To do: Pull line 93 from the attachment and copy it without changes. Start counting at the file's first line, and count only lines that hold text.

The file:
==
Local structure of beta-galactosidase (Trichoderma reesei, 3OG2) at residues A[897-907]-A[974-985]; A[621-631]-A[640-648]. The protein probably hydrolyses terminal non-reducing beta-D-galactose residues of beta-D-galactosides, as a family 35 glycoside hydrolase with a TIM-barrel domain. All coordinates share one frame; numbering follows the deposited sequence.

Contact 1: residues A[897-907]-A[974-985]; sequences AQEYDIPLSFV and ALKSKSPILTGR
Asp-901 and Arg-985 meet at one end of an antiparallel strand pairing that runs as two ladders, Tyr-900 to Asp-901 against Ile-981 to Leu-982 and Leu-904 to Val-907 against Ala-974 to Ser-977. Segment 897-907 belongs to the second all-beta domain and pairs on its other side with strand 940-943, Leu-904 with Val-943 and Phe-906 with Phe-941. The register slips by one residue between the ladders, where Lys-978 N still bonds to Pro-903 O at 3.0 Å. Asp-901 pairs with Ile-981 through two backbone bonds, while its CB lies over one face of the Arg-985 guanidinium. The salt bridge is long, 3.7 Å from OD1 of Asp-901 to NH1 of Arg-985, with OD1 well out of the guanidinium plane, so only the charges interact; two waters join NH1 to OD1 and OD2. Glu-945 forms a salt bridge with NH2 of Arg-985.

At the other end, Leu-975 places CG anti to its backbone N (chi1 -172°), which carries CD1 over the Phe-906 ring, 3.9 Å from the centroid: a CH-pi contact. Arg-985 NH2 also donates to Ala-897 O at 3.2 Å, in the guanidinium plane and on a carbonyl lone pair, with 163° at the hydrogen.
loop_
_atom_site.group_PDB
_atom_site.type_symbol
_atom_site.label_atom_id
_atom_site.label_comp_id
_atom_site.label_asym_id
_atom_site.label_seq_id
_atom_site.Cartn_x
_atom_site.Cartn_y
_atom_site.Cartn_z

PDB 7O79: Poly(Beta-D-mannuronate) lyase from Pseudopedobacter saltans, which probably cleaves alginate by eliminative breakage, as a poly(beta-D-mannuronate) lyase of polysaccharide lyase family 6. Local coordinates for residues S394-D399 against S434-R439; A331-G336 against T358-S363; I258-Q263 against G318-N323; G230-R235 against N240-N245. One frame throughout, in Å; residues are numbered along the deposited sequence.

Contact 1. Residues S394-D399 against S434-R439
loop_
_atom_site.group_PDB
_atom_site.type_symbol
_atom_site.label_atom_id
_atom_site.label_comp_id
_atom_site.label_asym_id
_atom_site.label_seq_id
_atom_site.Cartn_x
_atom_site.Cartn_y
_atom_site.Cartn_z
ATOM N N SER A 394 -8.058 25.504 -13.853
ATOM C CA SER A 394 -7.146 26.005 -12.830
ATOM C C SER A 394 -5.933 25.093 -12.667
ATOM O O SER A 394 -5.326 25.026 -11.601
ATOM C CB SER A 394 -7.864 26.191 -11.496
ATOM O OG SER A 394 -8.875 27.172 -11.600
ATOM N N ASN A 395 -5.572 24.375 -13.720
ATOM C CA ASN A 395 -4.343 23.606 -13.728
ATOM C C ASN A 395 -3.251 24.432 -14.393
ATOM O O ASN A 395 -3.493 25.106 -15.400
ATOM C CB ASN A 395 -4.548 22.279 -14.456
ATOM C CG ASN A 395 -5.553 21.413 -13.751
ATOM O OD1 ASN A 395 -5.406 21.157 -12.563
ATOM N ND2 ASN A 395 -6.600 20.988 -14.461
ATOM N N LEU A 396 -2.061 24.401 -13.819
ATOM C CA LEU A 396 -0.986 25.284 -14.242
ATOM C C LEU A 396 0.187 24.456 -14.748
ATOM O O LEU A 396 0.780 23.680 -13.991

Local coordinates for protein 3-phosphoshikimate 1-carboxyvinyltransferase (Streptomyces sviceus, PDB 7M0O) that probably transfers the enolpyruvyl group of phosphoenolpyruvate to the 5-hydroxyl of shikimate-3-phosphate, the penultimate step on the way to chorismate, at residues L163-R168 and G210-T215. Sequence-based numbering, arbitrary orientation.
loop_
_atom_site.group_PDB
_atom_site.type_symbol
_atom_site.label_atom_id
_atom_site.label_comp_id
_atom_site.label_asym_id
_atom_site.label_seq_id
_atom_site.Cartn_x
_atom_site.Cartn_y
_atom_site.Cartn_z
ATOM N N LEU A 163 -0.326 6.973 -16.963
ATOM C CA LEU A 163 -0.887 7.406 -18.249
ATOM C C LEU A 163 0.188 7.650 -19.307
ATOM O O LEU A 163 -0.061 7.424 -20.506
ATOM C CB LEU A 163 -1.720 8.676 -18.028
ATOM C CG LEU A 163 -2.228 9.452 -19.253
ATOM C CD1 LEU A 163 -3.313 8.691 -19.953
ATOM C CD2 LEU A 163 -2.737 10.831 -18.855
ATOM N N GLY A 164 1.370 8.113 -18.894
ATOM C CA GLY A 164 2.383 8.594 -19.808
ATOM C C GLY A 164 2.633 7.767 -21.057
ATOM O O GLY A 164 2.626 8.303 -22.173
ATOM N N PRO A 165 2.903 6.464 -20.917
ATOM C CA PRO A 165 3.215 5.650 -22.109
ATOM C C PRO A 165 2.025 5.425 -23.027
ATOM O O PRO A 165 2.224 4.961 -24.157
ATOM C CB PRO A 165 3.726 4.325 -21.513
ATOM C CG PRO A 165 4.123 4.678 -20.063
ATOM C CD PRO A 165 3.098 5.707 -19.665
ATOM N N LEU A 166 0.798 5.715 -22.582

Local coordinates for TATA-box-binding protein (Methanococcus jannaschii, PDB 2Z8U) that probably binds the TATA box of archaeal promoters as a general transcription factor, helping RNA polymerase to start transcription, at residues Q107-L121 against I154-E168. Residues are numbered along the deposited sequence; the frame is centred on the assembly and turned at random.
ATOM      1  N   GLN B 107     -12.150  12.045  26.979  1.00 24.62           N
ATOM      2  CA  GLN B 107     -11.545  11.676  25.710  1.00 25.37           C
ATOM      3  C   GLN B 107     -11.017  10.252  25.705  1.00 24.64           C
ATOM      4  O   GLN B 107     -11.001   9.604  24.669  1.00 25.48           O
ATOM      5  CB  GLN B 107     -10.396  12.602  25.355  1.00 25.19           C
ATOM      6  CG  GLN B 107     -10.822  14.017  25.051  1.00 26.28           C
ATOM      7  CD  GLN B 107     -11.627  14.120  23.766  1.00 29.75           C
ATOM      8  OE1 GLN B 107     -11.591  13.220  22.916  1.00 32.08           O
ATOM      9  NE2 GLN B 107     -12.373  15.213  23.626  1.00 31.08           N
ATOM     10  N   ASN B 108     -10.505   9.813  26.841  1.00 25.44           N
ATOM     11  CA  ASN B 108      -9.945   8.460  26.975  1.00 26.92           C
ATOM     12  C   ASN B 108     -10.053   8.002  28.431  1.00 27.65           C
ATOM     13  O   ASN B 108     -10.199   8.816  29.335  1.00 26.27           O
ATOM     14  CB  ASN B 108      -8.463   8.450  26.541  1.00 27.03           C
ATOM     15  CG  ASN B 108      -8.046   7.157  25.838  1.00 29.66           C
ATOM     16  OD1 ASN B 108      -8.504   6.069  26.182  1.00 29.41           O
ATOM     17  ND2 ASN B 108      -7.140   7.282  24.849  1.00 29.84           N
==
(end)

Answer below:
ATOM     17  ND2 ASN B 108      -7.140   7.282  24.849  1.00 29.84           N